Foursquare is getting some help from Microsoft as it seeks to turn its location-based mobile app into a sustainable business.
Microsoft has invested $15 million and agreed to a strategic partnership with the New York-based startup, Chief Executive Dennis Crowley said in an interview. The investment will be added to the $35 million investment round Foursquare announced last December and which valued the company at about $650 million.
In addition to an equity investment, Microsoft has signed a multi-year contract to license Foursquare data in services such as its mobile operating system and Bing search engine. With that deal, Microsoft becomes Foursquare’s single biggest data licensee, though Crowley declined to specify how much the contract is worth.
Foursquare has collected a trove of data about more than 60 million restaurants, shops and other points of interest within cities, much of it entered by the app’s 45 million users, who rely on the service to broadcast their location to friends and get tips and discounts on the places they go.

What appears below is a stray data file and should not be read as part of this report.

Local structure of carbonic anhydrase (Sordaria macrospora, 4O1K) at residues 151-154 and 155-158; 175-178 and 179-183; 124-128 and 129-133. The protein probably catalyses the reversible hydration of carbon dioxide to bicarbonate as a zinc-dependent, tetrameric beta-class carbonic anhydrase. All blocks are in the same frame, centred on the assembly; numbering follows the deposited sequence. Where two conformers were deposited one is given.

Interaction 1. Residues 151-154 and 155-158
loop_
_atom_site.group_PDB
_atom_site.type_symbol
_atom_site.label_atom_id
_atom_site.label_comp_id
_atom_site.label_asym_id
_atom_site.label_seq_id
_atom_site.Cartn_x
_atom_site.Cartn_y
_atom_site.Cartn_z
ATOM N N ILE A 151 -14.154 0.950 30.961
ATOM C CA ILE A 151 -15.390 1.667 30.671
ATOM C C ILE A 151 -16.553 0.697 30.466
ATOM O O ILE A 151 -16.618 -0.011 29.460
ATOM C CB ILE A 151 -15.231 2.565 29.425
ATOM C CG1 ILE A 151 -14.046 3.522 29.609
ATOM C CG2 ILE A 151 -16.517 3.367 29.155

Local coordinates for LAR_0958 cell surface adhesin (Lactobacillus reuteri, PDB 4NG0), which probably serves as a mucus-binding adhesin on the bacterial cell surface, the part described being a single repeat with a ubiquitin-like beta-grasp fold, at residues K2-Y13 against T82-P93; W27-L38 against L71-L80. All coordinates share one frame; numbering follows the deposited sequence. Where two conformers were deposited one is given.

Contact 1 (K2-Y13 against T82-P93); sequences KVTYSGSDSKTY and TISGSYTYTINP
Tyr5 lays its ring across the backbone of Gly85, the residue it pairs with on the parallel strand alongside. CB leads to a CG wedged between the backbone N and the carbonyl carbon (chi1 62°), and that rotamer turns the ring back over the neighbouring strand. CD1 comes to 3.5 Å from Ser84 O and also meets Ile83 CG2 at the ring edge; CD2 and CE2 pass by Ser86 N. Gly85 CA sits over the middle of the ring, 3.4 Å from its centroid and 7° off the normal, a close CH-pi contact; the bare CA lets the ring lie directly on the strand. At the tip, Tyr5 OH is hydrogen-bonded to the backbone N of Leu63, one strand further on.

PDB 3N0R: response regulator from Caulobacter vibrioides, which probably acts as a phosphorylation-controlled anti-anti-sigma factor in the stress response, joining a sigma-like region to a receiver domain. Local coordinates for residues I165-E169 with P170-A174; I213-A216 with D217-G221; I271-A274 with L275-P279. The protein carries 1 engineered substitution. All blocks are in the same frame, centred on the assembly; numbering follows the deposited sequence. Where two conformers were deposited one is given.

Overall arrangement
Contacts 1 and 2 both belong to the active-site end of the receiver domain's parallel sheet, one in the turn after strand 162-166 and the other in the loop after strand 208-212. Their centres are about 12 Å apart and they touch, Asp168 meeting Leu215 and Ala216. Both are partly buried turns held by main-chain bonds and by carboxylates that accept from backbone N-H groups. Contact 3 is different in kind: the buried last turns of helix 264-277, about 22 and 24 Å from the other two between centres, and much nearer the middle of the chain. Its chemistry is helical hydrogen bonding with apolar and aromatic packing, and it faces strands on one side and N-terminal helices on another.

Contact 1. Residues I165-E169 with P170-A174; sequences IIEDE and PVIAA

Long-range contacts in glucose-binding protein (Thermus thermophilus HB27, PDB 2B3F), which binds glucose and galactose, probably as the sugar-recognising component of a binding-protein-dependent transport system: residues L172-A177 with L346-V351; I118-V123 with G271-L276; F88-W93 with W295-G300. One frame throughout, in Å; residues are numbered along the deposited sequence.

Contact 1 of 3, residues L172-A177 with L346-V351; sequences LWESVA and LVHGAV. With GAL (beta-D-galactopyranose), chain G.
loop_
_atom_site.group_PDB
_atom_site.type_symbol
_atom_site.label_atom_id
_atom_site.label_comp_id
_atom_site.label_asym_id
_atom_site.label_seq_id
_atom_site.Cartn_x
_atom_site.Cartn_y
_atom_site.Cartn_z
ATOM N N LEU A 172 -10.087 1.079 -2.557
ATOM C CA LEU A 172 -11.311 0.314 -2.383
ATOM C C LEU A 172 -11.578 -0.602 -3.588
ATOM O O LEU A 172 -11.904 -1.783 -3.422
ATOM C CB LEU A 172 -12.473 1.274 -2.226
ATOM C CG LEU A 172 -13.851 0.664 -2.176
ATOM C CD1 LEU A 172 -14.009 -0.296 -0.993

All that data could help Microsoft generate smarter search results, or ping Window Mobile users when they’re in the vicinity of a great new restaurant they might like. The deal with Microsoft is not exclusive and does not change the terms of its deals with other companies that receive its data, Crowley said.
Microsoft has made money in social media before. In 2007, it invested in Facebook in a deal that valued the then-startup at just $15 billion, a fraction of what it’s worth now.
Foursquare expected revenue $15 million to $20 million this year, up from about $2 million in 2012, according to people close to its financials. In December, the company said it raised an investment from DFJ Growth and Capital Group’s Smallcap World Fund.
Note: An earlier version of this story incorrectly said the deal would make Microsoft Foursquare’s biggest source of revenue.